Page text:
Creating Loss and Damage Fund at COP27 Was a Step Forward but Must be Accompanied by Investments in Climate Adaptation and Mitigation

Statement by Dr. Farah Naureen, Mercy Corps’ Country Director for Pakistan

“The agreement to establish a Loss and Damage fund to assist communities that contribute the least to carbon emissions but bear the brunt of climate change is a huge achievement at COP27. Anything less than this would have jeopardized trust in the climate negotiations and would have left countries like mine, Pakistan, continuing to pay the highest price.

“While there is further work needed to agree on the details – including how to source additional public funding and innovative sources of finance - this new Loss and Damage fund is critical to address the dramatic impacts of the climate crisis on women, men, and children who have no resources to build resilience and adapt. Yet, the effectiveness of the fund remains to be seen, and the real work will only begin after COP27.

“While a Loss and Damage fund is highly needed, it will only be effective if it goes hand in hand with efforts to mitigate and adapt. Without rapid and effective mitigation and adaptation programs, the impacts of climate change will be too destructive to be covered by any fund. At COP27, there was a shocking lack of ambition and progress on mitigation and adaptation, including efforts to increase climate finance.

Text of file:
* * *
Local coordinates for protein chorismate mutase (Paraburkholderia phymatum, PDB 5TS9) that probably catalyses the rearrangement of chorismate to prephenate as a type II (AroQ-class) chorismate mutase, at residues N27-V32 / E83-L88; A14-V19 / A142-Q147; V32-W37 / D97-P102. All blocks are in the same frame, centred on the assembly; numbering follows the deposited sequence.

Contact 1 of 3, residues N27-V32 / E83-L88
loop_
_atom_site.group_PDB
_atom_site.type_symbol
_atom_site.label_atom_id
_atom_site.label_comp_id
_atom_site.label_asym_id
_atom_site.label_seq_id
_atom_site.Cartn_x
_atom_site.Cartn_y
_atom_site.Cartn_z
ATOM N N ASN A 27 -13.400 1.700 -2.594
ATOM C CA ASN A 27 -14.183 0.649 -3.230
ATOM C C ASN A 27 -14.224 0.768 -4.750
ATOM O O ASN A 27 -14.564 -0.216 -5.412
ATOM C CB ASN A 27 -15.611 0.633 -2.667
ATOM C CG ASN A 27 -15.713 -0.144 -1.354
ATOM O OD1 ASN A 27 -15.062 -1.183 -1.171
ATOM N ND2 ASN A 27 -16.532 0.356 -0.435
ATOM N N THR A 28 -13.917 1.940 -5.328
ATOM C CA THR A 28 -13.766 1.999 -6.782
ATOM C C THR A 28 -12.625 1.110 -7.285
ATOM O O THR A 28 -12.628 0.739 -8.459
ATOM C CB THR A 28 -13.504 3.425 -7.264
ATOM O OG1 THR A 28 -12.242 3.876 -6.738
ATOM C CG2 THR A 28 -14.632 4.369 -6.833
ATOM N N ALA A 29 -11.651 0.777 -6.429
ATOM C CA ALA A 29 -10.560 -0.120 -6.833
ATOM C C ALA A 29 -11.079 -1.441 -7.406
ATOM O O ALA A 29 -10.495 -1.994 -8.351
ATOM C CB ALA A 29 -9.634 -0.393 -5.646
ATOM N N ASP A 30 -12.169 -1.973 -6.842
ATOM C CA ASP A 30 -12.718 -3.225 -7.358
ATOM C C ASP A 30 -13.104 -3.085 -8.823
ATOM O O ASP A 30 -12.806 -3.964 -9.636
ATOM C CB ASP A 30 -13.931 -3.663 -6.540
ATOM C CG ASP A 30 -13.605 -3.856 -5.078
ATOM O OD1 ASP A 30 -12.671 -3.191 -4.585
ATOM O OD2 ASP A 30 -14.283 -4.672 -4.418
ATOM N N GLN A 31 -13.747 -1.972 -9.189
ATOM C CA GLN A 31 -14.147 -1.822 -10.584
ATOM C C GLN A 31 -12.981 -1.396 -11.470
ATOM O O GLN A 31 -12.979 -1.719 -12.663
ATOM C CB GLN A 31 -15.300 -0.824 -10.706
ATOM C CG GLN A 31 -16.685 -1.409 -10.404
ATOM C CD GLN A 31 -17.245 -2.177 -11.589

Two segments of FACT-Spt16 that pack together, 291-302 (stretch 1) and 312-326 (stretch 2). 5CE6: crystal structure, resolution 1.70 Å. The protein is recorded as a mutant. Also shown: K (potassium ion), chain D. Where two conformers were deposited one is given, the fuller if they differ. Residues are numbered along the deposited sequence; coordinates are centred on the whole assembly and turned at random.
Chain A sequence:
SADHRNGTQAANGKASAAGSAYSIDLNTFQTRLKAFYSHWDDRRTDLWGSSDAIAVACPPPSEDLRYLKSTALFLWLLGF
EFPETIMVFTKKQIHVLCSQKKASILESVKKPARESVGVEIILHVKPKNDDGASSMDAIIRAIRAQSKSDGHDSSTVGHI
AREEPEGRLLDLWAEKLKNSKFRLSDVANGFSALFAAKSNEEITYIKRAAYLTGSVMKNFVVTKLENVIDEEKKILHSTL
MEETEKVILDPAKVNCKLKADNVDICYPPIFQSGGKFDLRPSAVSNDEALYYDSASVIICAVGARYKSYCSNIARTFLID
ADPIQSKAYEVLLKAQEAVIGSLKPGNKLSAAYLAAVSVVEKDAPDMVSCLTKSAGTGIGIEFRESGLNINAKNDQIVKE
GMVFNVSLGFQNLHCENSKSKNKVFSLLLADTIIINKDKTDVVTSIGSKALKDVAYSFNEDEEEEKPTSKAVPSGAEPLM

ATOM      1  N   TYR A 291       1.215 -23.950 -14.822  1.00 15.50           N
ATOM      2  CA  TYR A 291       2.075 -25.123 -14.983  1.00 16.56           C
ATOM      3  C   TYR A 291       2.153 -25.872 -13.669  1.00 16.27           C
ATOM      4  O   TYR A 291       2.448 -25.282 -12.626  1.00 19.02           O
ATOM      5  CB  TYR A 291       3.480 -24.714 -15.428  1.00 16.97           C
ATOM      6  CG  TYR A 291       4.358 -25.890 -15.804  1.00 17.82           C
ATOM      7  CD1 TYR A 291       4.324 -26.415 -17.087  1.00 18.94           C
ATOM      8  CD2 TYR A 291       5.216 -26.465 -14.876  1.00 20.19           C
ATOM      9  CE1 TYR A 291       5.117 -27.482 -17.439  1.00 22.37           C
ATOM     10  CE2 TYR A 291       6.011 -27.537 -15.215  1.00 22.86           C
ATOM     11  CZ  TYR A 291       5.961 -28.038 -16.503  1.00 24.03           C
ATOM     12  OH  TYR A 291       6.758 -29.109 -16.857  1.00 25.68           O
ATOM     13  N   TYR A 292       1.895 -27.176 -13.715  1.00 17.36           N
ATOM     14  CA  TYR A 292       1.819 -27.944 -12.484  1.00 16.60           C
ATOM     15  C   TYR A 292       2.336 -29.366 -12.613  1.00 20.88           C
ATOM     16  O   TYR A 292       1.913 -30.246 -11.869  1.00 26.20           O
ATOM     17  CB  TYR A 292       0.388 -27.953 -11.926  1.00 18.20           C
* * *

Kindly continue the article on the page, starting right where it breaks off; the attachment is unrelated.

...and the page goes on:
“The failure to agree to phase out all fossil fuels betrays previous commitments to limit warming to 1.5 degrees. Higher-income countries also did not provide a roadmap to show how they will fulfill their commitment to providing $100 billion of climate finance annually between 2020 and 2025. They even blocked language that would require them to make up shortfalls. No clear pathway to double adaptation finance has been agreed upon, nor is there clarity on ensuring that adaptation funding reaches those at the front line of the climate crisis.

“Ambition, commitment, action, and funding are needed across all three pillars of climate change - mitigation, adaptation, and loss and damage - to protect countries least responsible for the climate crisis and suffering the harshest impacts. ”